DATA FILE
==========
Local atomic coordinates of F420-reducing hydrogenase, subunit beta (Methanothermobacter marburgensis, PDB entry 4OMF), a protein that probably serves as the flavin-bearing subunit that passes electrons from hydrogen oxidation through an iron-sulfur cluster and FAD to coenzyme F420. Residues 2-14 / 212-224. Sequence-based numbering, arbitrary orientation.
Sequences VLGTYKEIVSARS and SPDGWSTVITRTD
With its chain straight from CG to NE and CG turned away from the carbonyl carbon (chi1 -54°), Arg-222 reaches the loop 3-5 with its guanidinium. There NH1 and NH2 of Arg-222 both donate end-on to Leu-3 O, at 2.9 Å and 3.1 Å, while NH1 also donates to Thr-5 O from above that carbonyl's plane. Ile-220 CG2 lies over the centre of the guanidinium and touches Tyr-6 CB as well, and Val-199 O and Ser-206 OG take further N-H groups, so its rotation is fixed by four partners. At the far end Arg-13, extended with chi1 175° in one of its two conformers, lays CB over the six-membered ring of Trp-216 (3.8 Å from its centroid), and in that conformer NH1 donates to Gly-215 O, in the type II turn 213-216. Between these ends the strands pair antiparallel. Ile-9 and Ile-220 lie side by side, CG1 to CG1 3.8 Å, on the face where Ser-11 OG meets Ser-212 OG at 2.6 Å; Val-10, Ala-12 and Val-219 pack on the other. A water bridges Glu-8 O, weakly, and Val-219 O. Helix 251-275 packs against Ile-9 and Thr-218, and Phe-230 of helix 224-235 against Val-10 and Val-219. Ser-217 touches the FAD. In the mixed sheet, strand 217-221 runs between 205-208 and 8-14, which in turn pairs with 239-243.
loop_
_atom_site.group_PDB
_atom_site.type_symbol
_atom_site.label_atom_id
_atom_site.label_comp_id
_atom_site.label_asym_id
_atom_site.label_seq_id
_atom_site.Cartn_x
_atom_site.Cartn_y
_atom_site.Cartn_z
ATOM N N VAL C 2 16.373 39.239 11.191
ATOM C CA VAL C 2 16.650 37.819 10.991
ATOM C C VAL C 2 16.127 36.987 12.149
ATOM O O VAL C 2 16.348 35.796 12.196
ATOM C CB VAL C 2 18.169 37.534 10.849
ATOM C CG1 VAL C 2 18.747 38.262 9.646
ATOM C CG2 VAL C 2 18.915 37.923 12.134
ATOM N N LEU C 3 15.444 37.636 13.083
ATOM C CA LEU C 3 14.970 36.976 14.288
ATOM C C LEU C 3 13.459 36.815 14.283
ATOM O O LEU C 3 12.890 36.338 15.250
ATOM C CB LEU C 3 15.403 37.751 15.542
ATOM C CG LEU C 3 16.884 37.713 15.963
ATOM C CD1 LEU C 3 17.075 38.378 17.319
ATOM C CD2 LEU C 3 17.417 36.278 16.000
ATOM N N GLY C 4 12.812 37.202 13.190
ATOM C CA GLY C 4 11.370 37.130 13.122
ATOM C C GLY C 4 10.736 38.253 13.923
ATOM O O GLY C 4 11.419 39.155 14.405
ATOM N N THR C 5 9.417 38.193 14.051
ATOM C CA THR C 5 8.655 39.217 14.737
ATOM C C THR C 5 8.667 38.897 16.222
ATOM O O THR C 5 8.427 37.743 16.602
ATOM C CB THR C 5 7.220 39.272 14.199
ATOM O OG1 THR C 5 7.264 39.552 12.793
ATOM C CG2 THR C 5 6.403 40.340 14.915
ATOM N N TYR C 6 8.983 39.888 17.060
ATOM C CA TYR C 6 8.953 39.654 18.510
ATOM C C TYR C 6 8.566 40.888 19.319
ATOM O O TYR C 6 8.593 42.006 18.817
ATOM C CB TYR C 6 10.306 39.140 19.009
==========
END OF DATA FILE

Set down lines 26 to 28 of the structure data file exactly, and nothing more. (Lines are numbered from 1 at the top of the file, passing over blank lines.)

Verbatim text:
ATOM C CG LEU C 3 16.884 37.713 15.963
ATOM C CD1 LEU C 3 17.075 38.378 17.319
ATOM C CD2 LEU C 3 17.417 36.278 16.000